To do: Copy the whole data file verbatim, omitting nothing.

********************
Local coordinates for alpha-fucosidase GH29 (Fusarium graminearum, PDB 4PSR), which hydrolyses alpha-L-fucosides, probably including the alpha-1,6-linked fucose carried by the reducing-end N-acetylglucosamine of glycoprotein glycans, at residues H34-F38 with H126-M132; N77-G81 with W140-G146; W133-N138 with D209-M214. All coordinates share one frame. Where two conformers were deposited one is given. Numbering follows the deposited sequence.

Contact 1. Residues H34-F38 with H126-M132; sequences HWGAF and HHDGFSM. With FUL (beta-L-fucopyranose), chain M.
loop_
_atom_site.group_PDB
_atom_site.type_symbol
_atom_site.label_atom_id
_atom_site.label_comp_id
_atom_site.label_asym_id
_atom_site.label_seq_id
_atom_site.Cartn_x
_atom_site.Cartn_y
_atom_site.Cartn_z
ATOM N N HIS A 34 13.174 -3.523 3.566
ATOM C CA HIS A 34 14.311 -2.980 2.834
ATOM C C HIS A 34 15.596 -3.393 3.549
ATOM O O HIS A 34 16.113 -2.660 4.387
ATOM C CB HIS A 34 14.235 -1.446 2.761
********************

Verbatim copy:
Local coordinates for alpha-fucosidase GH29 (Fusarium graminearum, PDB 4PSR), which hydrolyses alpha-L-fucosides, probably including the alpha-1,6-linked fucose carried by the reducing-end N-acetylglucosamine of glycoprotein glycans, at residues H34-F38 with H126-M132; N77-G81 with W140-G146; W133-N138 with D209-M214. All coordinates share one frame. Where two conformers were deposited one is given. Numbering follows the deposited sequence.

Contact 1. Residues H34-F38 with H126-M132; sequences HWGAF and HHDGFSM. With FUL (beta-L-fucopyranose), chain M.
loop_
_atom_site.group_PDB
_atom_site.type_symbol
_atom_site.label_atom_id
_atom_site.label_comp_id
_atom_site.label_asym_id
_atom_site.label_seq_id
_atom_site.Cartn_x
_atom_site.Cartn_y
_atom_site.Cartn_z
ATOM N N HIS A 34 13.174 -3.523 3.566
ATOM C CA HIS A 34 14.311 -2.980 2.834
ATOM C C HIS A 34 15.596 -3.393 3.549
ATOM O O HIS A 34 16.113 -2.660 4.387
ATOM C CB HIS A 34 14.235 -1.446 2.761